The biggest news of the week is Poroshenko’s decision to not to implement the 7th wave of mobilization. Ukraine’s Mussolini explained that the move was motivated by the relative calm on the Donbass. Instead, the funding originally earmarked for mobilization purposes will be used to…recruit career soldiers. While one can suspect an effort to deceive, Poroshenko also issued orders to demobilize some of the earlier waves, which will have the combined effect of greatly reducing the UAF’s manpower levels. The refusal to implement the 7th wave is also a tacit admission the 6th wave was a dismal failure, which is suggested by a ton of circumstantial evidence.
That is not the only recent story reflecting Poroshenko’s recently developed dim view of the UAF’s capabilities. Explaining why NATO has not provided the UAF with weapons, Poroshenko said that he was told Ukraine has no army to speak of, and the forces which exist are both penetrated with Russian agents and corrupt, so that any weapons provided by NATO would quickly be stolen.
Poroshenko is not the only prominent Ukrainian figure to express doubts in Ukraine’s war-making capacity. Anatoliy Pavlenko of the National Institute of Strategic Studies bluntly told his national audience not to believe politicians’ claims concerning Ukraine’s military power. In actuality, Pavlenko argued, Ukraine has zero chance of military success in any conflict involving Russia. The only hope is a support from abroad.
Indeed, there are indications that the country’s leadership is viewing Ukraine’s armed forces not as an instrument of warfare but as a threat to its own political power. SBU announced the arrest of MVD volunteer battalion Slobozhanshchina commander Andrey Yangolenko, a Ukrainian “career Nazi” originally from UNSO who had hoped his battalion to become a special counter-terror and anti-riot formation to replace the Berkut. Instead, Yangolenko found himself accused of attempting to assassinate his benefactor, MVD minister Avakov, and several Rada deputies.
Such conflicts are nothing new, at either low or high levels. The Right Sector has once again clashed with the UAF in the vicinity of Volnovakha after a local strongman attempted to use the Right Sector to disperse a local city council which in turn prompted Ukrainian soldiers to become involved.
The bigger problem affecting the UAF is the low morale and discipline combined with heavy alcohol use. It recently resulted in several deaths and injuries after a quarrel between several 92nd Mechanized Brigade soldiers ended when one of them threw a hand grenade at a group of his “comrades in arms.” Many of the soldiers participating in the fight deserted from the unit.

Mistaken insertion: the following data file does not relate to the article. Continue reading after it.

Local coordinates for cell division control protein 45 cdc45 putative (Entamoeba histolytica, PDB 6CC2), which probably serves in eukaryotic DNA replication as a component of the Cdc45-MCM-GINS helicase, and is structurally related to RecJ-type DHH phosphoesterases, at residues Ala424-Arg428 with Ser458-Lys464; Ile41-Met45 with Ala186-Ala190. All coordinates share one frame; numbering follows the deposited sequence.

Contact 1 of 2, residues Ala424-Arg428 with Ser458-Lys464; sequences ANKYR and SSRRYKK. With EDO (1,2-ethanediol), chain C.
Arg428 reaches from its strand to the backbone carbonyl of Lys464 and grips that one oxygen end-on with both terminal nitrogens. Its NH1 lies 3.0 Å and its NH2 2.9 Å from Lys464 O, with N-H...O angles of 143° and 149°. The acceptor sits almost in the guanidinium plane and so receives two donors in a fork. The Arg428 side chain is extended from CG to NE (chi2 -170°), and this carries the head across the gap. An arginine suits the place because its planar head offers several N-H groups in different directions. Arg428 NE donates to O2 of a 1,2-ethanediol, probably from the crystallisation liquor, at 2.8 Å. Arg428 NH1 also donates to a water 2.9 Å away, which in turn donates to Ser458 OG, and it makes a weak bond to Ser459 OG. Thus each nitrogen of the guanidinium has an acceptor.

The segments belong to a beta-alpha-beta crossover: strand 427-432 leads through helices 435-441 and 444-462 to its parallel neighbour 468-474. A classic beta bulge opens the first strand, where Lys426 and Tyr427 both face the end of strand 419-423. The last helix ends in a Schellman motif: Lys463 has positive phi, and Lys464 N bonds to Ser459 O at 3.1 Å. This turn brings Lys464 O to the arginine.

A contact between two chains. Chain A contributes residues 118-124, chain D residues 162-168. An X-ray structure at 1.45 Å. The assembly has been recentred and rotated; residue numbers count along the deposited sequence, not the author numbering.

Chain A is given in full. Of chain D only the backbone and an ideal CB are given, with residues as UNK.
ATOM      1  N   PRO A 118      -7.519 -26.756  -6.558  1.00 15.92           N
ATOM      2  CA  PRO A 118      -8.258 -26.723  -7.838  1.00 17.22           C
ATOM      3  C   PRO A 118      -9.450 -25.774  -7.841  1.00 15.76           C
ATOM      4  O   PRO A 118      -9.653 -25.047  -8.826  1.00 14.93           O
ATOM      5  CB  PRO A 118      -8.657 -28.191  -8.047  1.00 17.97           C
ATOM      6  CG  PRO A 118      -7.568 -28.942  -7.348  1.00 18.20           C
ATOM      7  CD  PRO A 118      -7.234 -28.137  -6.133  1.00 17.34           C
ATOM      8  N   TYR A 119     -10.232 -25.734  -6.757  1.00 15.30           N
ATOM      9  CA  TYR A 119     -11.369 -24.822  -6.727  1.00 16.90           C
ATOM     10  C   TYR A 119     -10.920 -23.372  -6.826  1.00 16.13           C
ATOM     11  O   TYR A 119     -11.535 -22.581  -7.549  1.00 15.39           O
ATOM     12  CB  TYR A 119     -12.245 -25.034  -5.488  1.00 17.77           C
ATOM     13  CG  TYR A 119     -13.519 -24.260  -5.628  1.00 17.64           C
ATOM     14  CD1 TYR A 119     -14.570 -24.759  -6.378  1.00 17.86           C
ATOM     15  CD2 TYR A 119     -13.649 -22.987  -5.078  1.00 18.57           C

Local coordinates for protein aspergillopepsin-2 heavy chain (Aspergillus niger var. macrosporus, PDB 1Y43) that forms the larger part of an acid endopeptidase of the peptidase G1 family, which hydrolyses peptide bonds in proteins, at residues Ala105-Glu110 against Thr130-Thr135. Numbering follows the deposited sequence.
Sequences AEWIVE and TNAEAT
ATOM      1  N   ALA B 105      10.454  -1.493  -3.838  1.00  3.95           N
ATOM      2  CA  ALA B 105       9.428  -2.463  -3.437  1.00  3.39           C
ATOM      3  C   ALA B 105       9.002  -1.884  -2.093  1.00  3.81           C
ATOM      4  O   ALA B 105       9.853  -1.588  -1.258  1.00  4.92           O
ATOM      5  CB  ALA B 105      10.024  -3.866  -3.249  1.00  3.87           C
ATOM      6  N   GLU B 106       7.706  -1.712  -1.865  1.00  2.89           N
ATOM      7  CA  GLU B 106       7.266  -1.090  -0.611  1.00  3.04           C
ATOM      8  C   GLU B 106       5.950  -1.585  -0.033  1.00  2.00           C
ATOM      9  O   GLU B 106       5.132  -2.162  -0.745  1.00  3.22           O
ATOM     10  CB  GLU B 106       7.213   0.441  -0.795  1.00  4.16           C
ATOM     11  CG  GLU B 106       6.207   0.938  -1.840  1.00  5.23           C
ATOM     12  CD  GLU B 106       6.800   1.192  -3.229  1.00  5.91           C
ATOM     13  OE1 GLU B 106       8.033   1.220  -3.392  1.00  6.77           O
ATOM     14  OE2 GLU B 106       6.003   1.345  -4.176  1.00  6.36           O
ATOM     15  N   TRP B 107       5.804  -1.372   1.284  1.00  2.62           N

The reasons for the low morale are not hard to find. For example, a recent report of a tank unit stationed near Mariupol and receiving awards showed how the raggedly dressed tank crewmembers were issued actual tank crew overalls as a reward for their service!
The living conditions of the troops are likewise pretty squalid.
The 37th Motorized Battalion of the 93rd Brigade complained to the media that it is being relocated to a base where the conditions are absolutely unsuitable for human existence, as reflected by the photograph.
Therefore it’s no surprise UAF soldiers are voting with their feet to go home, cross over to Novorossia, or even attempt to enter Russian territory, as one more member of Ukraine’s Border Guard fled to Crimea last week.
The equipment situation continues to be dire. A recent article noted the collapse of Ukraine’s helicopter fleet due to the loss of the Lugansk Aviation Repair Plant and the severing of ties with Russia which were necessary to maintain Ukraine’s fleet of Mi-8 and Mi-24 helicopters. Plans to involve foreign firms in Ukrainian helicopter modernization likewise came to nothing.
About the only exception is the launching of a production line of Dozor-B armored cars at the Lvov Armored Vehicle Repair Plant. However, these vehicles cannot be considered replacements for BMP and BTR types, as their ability to survive on the battlefield is very limited. Moreover, while the Lvov plant hopes to make tens of these vehicles per year, so far only four have been built. Furthermore, the vehicles are using foreign-manufactured engines, though the Lvov plant representatives did not identify the supplier. Considering that the Dozor-B bears a striking similarity to a Polish armored vehicle, it may be that these engines are being supplied by Poland.